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  • Tuesday, March 10, 1998

    Jamaica looking for more Brits

    By RAF CASERT -- The Associated Press
     PARIS (AP) -- The Reggae Boyz have surprised a lot of people already. But Jamaica's coach Rene Simoes has a few more tricks, and a few more mystery players, up his sleeve in a bid to go as far as possible in the World Cup.
     Much has been made of the reliance on British-born players with Jamaican parentage, which has been instrumental in turning Jamaica's qualifying campaign around and earning it the first Caribbean World Cup berth in two decades.
     Now, Simoes wants more.
     Four British-born players were used in the World Cup qualifying campaign and two more were added during last month's Gold Cup. Simoes now plans to go to Britain to talk to more eager candidates. On March 25, Jamaica plays Wales in a friendly.
     "Maybe I can go for 10 overall," he said during the two-day World Cup workshop that ended Tuesday.
     He said the federation has been inundated with requests from players with a Jamaican heritage to get a late ticket to the World Cup. He refused to give names, citing confidentiality requested by the applicants.
     Any talented newcomer is bound to kick a Jamaican off the team and the last thing Simoes wants is a row on the squad.
     "I don't want to upset the chemistry. If it works well, we can continue to do so. If it breaks the chemistry, I'll send them back," he said.
     He said he will always consult the current core of players before making a decision on an addition and said that jealousy could start to play a role. "After all, they're only human beings," he said.
     After a bad start to the qualifying campaign, Simoes brought in four "passport" Jamaicans from the English leagues -- forwards Deon Burton of Derby County, Paul Hall of Portsmouth and Robbie Earle of Wimbledon and midfielder Fitzroy Simpson of Portsmouth.
     After a 6-0 loss to Mexico and a 3-1 defeat by Costa Rica, the team rebounded soundly with home wins over El Salvador, Canada and Costa Rica to put themselves in line for a spot in the finals. A draw against Mexico in the last game was enough.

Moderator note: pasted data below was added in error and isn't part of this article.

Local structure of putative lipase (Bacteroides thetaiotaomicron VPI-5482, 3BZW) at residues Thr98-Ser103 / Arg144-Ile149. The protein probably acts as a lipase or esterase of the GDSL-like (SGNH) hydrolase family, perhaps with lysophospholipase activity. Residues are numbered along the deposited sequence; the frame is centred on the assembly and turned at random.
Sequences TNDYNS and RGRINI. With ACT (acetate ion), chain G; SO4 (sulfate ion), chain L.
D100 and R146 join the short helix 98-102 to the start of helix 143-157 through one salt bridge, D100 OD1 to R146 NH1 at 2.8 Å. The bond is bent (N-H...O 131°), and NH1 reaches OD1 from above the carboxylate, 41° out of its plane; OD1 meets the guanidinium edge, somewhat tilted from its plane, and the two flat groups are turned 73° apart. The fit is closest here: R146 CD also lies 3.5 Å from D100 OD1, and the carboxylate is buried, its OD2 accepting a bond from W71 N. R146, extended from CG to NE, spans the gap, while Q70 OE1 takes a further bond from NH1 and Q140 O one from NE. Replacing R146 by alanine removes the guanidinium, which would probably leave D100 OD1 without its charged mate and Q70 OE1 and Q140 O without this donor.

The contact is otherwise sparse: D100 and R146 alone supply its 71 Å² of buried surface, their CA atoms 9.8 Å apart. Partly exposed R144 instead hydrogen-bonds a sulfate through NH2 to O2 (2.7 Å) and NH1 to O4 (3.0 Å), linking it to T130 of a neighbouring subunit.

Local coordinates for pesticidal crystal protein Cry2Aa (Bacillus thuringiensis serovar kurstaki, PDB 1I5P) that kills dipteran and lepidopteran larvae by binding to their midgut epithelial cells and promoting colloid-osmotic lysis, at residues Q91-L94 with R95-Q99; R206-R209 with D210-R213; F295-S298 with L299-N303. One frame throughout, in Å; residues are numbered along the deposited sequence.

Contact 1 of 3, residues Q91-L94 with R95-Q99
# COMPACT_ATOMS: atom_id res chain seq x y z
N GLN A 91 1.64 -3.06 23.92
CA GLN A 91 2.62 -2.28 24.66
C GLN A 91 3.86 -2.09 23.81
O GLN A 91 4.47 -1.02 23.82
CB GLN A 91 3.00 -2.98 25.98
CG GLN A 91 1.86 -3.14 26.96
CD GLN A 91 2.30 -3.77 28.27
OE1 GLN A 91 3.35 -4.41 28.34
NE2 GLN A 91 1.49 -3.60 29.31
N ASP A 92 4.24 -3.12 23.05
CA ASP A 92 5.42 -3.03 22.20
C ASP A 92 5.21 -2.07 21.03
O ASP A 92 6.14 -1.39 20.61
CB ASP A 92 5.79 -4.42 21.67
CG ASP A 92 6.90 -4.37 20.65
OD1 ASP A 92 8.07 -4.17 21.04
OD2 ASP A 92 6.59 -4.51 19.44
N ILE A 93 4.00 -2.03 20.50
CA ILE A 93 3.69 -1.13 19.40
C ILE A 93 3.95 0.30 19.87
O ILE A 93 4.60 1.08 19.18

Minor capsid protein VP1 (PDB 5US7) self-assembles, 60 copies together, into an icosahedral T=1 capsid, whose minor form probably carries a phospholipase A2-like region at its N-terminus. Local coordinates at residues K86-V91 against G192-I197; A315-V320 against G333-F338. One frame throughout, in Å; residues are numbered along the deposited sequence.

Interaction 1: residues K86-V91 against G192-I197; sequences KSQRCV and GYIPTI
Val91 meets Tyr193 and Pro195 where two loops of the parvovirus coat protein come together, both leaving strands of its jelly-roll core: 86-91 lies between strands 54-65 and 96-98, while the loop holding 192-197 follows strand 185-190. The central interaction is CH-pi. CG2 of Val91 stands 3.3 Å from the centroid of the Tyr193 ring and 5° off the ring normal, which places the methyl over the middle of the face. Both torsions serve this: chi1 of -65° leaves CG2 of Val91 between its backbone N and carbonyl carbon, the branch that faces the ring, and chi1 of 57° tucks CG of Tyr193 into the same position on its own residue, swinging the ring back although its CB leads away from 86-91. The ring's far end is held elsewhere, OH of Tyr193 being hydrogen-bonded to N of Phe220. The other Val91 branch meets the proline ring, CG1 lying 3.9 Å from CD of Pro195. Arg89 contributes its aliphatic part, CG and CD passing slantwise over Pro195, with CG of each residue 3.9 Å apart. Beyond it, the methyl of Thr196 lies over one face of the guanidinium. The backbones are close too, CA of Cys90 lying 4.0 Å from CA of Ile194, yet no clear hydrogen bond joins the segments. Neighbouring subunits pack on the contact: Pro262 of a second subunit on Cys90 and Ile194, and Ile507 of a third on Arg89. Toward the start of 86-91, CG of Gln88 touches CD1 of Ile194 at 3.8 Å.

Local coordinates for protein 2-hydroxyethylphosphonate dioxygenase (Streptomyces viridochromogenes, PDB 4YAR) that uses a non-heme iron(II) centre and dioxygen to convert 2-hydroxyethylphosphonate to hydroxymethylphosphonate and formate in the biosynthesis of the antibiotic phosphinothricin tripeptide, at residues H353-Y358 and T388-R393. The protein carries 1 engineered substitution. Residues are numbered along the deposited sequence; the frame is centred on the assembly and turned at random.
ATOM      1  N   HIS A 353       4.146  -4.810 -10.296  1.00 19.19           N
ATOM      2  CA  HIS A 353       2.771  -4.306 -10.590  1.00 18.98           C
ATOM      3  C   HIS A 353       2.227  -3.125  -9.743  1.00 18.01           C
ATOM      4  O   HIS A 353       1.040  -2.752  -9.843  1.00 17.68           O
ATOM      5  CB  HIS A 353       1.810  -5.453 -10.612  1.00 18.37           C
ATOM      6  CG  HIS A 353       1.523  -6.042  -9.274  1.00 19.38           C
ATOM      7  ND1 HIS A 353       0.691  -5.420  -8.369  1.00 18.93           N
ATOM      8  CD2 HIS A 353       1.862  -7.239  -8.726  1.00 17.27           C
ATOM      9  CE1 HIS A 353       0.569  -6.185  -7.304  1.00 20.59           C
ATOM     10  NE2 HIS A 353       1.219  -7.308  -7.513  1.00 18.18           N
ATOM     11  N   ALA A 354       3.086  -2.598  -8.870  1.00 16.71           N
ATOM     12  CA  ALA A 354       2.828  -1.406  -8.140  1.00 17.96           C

But the Brazilian Simoes said a change in mentality was just as important.
     "It used to be that winning or losing meant nothing. There was no money, no prestige, no future," Simoes said, reinforcing the Reggae Boyz' reputation as freewheeling and fun-loving.
     Now, the day that Jamaica qualified has been named a national holiday and each member of the team was offered a free plot of land for a home.
     Simoes took charge in October 1994 and has helped transform the team into a regional top contender by introducing a sense of professionalism.
     The national team members are now professionals, in sharp contrast with a few years ago, when some players were fired from their job for spending too much time with the national squad.
     "Now they have a future in soccer," Simoes said.
     



    NEXT ROUNDS: Round of 16 || Quarter-finals || Semi-finals
    GROUP A: Brazil, Morocco, Norway, Scotland
    GROUP B: Austria, Cameroon, Chile, Italy
    GROUP C: Denmark, France, Saudi Arabia, South Africa
    GROUP D: Bulgaria, Nigeria, Paraguay, Spain
    GROUP E: Belgium, Holland, Mexico, South Korea
    GROUP F: Germany, Iran, United States, Yugoslavia
    GROUP G: Colombia, England, Romania, Tunisia
    GROUP H: Argentina, Croatia, Jamaica, Japan


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